« Squall Calmed | Main | In the Wind »

April 27, 2009

Seeking Reversal

"A patent by its very nature is anticompetitive." So the CAFC remarked last October in allowing reverse payment by Bayer to generic drug makers, so that Bayer could keep its patented monopoly over antibacterial Cipro® for a bit longer. Stanford law professor Mark Lemley has penned a petition to the Supreme Court, to lay the burden of overturning reverse payments before the august body, this nation's numero uno woolly bully. Lemley thinks the CAFC ruling "contains fundamental errors of economic reasoning and would shield many anti-competitive agreements from the reach of antitrust law, causing great harm to competition."

The question begged:

Whether an agreement by a patent owner to pay a potential competitor not to enter the market is illegal per se....

Lemley joins himself with the self-interest group The Academic Amici, and their fellow travelers: the American Antitrust Institute, the rabidly anti-patent Public Patent Foundation, and the drug-swilling geezerhood AARP, who fight for cheap drugs at any cost, however oxymoronic. As Lemley staked it out, "AARP has a long history of advocating for access to affordable health care and for controlling costs without compromising quality." Essentially, an old folks socialist society. Don't get me wrong - that's an approbation.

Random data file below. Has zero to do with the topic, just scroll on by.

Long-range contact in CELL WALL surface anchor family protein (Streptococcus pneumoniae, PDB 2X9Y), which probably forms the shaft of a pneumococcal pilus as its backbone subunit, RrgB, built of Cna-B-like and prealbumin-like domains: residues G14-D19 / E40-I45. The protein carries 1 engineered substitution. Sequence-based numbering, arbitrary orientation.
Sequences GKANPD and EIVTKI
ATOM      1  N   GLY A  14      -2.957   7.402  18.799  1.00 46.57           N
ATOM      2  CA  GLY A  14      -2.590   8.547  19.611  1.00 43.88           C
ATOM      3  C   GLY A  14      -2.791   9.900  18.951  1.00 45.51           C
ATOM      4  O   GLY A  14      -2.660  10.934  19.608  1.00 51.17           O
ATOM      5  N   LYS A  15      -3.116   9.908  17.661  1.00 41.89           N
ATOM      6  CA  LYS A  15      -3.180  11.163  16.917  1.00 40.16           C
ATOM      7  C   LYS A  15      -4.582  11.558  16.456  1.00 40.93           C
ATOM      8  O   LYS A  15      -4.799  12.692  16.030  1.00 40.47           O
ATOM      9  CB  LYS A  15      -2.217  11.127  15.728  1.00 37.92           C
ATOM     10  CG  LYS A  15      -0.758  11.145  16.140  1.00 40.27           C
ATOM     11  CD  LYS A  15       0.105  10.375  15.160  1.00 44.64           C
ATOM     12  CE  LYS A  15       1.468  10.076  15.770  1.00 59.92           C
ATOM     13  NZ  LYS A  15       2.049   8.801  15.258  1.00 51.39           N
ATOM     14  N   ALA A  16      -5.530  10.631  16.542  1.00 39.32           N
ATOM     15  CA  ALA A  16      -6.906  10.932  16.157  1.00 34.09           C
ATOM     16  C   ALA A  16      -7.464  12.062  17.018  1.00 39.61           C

This is rich. Lemley claims the "Amici have no stake in the outcome of this case." Bragging rights means nothing to the boy. Right.

Lemley notes that the issue has received uneven treatment in the appeal circuits. Lemley summarizes that the Sixth Circuit treats reverse payments as illegal, while the Second and Federal Circuits consider them legal, with the Eleventh Circuit applying the antitrust rule of reason.


The Federal Circuit does not merely protect established rights of patent holders. Rather, by letting patent owners buy immunity from competition with "fatally weak" patents, the Federal Circuit has greatly expanded the patent holders' rights, turning a rebuttable (and often-rebutted) presumption into an irrebuttable one.

The petition was filed last Friday. According to the docket, the parties have until late May to respond.

Posted by Patent Hawk at April 27, 2009 10:36 PM | Patents In Business